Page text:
You betrayed the trust that was placed in you by innocent young people and their parents, and you must answer for it before Almighty God and before properly constituted tribunals. You have forfeited the esteem of the people of Ireland and brought shame and dishonour upon your confreres. Those of you who are priests violated the sanctity of the sacrament of Holy Orders in which Christ makes Himself present in us and in our actions. Together with the immense harm done to victims, great damage has been done to the Church and to the public perception of the priesthood and religious life.

  I urge you to examine your conscience, take responsibility for the sins you have committed, and humbly express your sorrow. Sincere repentance opens the door to God's forgiveness and the grace of true amendment.

  By offering prayers and penances for those you have wronged, you should seek to atone personally for your actions. Christ's redeeming sacrifice has the power to forgive even the gravest of sins, and to bring forth good from even the most terrible evil. At the same time, God's justice summons us to give an account of our actions and to conceal nothing. Openly acknowledge your guilt, submit yourselves to the demands of justice, but do not despair of God's mercy. [Emphasis added]

This is not the language of one who seeks to cover up.  This shows a strong condemnation over the evil these individuals have done, and the reminder that the guilty must atone for their evil, and submit to justice.

The NYT's Fallacy

The New York Times seems to be making an Argument from Silence fallacy.  Since the CDF under Ratzinger did not have an explicit action to immediately defrock the priest, it was assumed that the CDF chose to do nothing.  This does not logically follow.  It also implies indifference over the abuse, when an actual look at the letters show nothing of the sort.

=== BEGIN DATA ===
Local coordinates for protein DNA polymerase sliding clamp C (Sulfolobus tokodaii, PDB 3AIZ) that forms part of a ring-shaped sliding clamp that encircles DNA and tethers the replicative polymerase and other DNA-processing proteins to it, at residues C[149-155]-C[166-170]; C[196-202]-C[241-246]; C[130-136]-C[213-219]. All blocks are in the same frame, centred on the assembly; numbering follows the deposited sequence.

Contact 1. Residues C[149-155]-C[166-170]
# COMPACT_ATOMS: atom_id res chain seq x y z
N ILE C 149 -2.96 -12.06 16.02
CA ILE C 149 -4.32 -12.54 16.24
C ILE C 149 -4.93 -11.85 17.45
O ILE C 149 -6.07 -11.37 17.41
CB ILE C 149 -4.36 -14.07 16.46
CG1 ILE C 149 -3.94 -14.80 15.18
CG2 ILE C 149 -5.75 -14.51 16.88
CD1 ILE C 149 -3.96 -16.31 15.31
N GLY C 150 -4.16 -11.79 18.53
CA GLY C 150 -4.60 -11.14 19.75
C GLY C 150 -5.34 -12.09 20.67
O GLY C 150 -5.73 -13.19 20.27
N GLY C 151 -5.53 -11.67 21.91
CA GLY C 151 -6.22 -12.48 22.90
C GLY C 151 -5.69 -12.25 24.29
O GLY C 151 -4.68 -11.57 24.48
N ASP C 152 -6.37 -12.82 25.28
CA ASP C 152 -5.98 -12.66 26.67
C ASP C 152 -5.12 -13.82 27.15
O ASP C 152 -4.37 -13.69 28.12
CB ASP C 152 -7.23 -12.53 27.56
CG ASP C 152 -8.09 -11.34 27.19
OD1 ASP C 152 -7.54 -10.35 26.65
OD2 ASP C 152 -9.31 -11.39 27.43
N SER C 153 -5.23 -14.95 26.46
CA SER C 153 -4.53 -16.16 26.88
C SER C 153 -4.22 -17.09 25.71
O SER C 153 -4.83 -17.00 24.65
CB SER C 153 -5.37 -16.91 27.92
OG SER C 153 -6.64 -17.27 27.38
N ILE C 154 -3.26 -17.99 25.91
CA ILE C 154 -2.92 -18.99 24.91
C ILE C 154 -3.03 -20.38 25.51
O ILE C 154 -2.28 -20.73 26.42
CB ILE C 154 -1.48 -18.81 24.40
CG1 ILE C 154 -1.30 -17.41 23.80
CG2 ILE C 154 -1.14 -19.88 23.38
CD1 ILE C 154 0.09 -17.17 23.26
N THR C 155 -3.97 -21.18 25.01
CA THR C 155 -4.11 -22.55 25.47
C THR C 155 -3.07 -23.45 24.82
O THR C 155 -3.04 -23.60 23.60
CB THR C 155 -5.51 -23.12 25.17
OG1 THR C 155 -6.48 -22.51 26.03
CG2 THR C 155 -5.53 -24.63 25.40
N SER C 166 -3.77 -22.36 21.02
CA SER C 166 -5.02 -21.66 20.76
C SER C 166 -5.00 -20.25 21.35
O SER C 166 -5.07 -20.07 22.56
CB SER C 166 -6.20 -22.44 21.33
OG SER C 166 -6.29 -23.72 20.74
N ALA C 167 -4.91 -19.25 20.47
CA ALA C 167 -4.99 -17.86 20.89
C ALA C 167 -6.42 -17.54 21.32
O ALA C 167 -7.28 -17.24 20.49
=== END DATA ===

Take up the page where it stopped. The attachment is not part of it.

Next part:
Let's be clear on something.  What Father Murphy did was wrong and evil.  In this instance the issue was not prosecution at the state level (the statue of limitations had expired).  Nor was it the lawsuit (though it brought the case to the attention of the diocese some 30 years after the events the lawsuits concerned).  The issue was a judicial investigation as to whether Fr. Murphy should be defrocked  The Church followed their laws in order to assure that justice was done.  The accused has rights here, just as the defendant does in civil or criminal court.  So the Church cannot just decree by fiat that a priest is defrocked.  Trials do take time.  Unfortunately it took too much time in this case, but this is not the fault of Pope Benedict XVI, and indeed he pushed for a reform of these laws.

If there is blame to be given in the hierarchy it seems it falls on those who knew of the case and refused to report it to the Vatican.  If this case was known as far back as the NYT claims, and if Msgr. Scicluna tells us that betwen 1975 and 1985 the number of cases submitted to the CDF was zero, it demonstrates a failure to report Fr. Murphy so justice could be done.

However, the fault of the individual in America does not become the fault of the Vatican.  It appears that until 1996, the CDF had no knowledge of it, and once it did learn, it sought to permit the juridical acts to occur.

This is quite the opposite of the accusation the NYT makes that the Vatican "declined" to defrock a priest who was an abuser.

No comments:

Post a Comment